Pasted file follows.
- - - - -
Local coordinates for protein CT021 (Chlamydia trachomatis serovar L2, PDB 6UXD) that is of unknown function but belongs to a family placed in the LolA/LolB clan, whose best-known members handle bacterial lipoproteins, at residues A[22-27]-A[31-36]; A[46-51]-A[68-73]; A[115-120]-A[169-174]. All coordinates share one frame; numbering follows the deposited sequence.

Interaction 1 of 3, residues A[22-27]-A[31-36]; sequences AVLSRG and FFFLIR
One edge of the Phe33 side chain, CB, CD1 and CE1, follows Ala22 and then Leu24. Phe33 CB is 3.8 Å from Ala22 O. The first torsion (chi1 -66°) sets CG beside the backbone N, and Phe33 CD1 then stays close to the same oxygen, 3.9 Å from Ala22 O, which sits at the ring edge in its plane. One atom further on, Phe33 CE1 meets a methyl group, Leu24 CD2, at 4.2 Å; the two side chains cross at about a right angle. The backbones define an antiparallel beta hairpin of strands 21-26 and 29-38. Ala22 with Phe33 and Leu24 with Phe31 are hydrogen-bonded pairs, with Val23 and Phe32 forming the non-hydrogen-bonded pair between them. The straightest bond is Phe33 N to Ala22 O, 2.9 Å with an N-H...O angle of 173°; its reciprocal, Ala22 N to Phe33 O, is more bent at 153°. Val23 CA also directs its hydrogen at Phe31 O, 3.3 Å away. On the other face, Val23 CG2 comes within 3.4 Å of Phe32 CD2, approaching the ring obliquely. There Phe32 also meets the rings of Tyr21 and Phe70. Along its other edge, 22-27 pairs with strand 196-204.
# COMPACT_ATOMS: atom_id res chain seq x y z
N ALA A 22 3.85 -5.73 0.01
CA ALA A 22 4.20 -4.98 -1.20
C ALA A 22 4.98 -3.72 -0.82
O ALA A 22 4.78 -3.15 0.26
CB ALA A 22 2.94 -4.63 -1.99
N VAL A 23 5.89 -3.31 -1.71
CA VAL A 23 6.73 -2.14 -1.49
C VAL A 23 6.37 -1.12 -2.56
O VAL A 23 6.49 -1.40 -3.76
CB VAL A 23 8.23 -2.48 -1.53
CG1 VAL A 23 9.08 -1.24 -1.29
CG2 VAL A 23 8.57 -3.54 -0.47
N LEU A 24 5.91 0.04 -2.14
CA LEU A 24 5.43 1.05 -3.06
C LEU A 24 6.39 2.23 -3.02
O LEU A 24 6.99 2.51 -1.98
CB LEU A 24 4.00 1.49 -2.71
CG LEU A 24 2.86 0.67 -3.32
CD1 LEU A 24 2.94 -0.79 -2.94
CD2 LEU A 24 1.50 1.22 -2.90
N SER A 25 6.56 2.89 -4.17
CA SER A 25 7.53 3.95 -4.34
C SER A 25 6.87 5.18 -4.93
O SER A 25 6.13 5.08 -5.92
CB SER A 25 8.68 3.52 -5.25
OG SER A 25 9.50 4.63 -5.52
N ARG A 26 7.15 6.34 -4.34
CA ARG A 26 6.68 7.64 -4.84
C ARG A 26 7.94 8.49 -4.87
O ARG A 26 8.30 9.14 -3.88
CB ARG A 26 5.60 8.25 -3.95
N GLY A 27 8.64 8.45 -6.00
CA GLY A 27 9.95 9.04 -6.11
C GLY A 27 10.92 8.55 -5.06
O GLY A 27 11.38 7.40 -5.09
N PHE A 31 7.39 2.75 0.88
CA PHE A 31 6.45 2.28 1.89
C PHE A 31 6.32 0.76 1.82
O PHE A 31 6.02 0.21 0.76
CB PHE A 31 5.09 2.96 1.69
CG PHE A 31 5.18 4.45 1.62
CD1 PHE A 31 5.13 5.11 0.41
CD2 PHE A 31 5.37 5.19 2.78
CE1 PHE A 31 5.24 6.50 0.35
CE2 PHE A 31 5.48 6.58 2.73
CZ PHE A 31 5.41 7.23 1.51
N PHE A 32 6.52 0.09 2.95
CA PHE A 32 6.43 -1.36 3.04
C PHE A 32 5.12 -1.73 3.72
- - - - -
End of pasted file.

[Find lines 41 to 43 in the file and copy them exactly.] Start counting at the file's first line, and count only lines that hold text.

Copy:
CA PHE A 31 6.45 2.28 1.89
C PHE A 31 6.32 0.76 1.82
O PHE A 31 6.02 0.21 0.76